What’s been the toughest challenge you’ve faced so far and how have you overcome it?

In year two, we changed from plastic tubs to paper and introduced the current look of the brand. We had to order 50,000 pots initially, which were being printed in Italy by a company based in the UK. When they arrived they were all out of register and the whole lot had to be redone, which set us back six months and delayed our launch into Waitrose; very disappointing at the time! Growing the company in our existing space is a constant challenge but doable – I firmly believe you should maximise on what you have available and not overstretch the business. Our biggest challenge to date was a restructure we made to the business two years ago enabling me to start working on the business again and not in it.

What’s been your biggest achievement to date?

Still being in business! The food industry is a tough industry to work in ­– regulations change constantly, costs are going up, and challenges as a result of Brexit will impact for a good few years to come. However, we believe we have a loyal growing fan base and wonderful staff who are committed to seeing the company continue to achieve success.

In your opinion, what separates a product that will be a success from one that won’t?

Packaging is key, followed by taste – a consumer’s eye will be drawn initially by packaging. Getting that initial sale is key and something that stands out on the shelf is half the battle in getting your product picked over a competitor. Once bought, the product needs to deliver so it needs to taste good. You need to think about quality, ingredients, where you sit in the market place, how you get it to market, supply chain, and marketing spend etc. Social media influences are huge these days and we all need to look at these platforms to market to the next generation too. Initially, promote the product as much as possible at events, markets, and instore samplings to get people trying the product and gain a loyal fan base – if you don’t have consumers on board, you won’t be selling anything.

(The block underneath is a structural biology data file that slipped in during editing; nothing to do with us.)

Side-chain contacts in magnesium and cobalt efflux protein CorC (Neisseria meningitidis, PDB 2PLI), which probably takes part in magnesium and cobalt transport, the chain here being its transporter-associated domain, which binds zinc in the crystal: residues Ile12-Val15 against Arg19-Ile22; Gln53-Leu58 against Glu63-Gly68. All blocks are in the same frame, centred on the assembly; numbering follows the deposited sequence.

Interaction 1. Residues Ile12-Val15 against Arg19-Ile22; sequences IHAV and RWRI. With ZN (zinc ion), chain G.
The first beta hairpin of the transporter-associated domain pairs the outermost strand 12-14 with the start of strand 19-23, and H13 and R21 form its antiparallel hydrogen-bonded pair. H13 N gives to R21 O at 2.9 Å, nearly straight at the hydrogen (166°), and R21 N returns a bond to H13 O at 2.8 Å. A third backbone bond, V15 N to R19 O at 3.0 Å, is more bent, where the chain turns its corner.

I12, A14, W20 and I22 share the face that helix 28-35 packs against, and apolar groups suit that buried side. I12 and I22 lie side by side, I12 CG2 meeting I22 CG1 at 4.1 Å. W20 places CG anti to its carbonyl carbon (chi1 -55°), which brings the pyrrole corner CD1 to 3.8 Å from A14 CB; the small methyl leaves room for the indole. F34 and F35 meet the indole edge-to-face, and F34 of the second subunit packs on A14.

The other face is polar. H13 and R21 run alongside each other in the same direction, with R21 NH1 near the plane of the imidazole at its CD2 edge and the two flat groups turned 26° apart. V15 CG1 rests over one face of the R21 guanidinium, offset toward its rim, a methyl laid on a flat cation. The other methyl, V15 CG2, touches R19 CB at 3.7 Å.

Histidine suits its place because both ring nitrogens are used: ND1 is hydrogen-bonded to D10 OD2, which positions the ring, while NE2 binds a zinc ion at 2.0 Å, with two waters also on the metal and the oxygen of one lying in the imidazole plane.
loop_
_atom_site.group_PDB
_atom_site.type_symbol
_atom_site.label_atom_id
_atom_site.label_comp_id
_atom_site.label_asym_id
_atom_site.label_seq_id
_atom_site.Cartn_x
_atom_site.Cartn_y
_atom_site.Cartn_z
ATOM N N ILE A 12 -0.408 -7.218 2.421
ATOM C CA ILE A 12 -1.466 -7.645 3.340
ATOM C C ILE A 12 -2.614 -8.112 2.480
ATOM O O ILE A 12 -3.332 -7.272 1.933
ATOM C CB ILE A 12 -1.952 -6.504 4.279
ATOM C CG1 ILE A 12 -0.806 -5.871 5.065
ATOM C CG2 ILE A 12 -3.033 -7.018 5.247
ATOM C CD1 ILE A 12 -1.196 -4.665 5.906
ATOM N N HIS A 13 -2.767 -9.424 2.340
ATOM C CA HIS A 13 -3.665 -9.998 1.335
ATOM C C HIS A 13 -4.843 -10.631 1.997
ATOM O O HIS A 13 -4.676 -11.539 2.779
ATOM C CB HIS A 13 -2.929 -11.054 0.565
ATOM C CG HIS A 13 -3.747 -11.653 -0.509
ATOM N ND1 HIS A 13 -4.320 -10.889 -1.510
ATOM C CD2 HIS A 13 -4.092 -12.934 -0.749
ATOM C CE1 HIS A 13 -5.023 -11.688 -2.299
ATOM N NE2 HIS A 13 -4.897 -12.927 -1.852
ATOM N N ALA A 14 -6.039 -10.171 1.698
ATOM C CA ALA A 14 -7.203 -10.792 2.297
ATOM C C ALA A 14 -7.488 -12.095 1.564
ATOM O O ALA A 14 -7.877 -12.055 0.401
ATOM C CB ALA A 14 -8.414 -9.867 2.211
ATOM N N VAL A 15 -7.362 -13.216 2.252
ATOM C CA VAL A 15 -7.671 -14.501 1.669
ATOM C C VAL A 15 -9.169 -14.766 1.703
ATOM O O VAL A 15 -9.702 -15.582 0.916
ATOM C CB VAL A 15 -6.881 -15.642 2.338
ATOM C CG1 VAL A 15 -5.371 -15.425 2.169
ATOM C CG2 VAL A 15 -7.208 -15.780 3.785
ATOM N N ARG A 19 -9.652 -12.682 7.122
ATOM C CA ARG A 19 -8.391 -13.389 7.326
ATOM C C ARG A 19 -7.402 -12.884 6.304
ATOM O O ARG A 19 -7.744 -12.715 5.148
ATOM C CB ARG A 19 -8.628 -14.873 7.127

If you had one piece of advice for anyone thinking of launching their own food or drink business, what would that be?

Running your own business is a constant learning curve. It never fails to amaze me how many curve balls get thrown on a daily basis especially when you are trying to wear many hats in a small company. I have ensured that I seek specialist advice along the way which has been invaluable. Think about logistics too – frozen distribution is a nightmare; if I had my time again I would seriously think twice about a frozen product!

 

Matt Sworder, The Corner House Restaurants (Minster & Canterbury), www.cornerhouserestaurants.co.uk

What sparked the initial idea for your business?

I knew I wanted to run my own restaurant as it had always looked like one hell of an exciting job. After working in some inspiring restaurant concepts, I felt I wanted to deliver a restaurant that focused on getting all the simple things right while celebrating beautiful Kentish produce. My team and I focus completely on the guest experience and in the kitchen we like to do all the simple things really well. Our bread is made by hand fresh every day; all our sauces are made from proper stocks and reduction; and all of our ice creams are homemade and made properly. Building a reputation for simple done really well has always been the mission.

What was the first step you took in getting off the ground?

My site search in 2013 started in London and I had two unsuccessful bids for sites in Clapham and St Albans before my father – who ran a restaurant in Kent – was handed back the keys to his restaurant in Minster. It just made sense for me to come home and open my first restaurant in my home village of Minster.

What’s been the toughest challenge you’ve faced so far and how have you overcome it?

Finding quality staff is the biggest challenge. I spend a lot of time working on developing staff to ensure their Corner House journey is working for them and that they are being developed and inspired. Personal staff development is crucial at maintaining a low staff turnover and happy consistent restaurants. I am very fortunate to work with fantastic teams both in the kitchens and front of house; great restaurants are quite simply made by great teams of people with both front and kitchen teams working together on delivering a fantastic guest experience.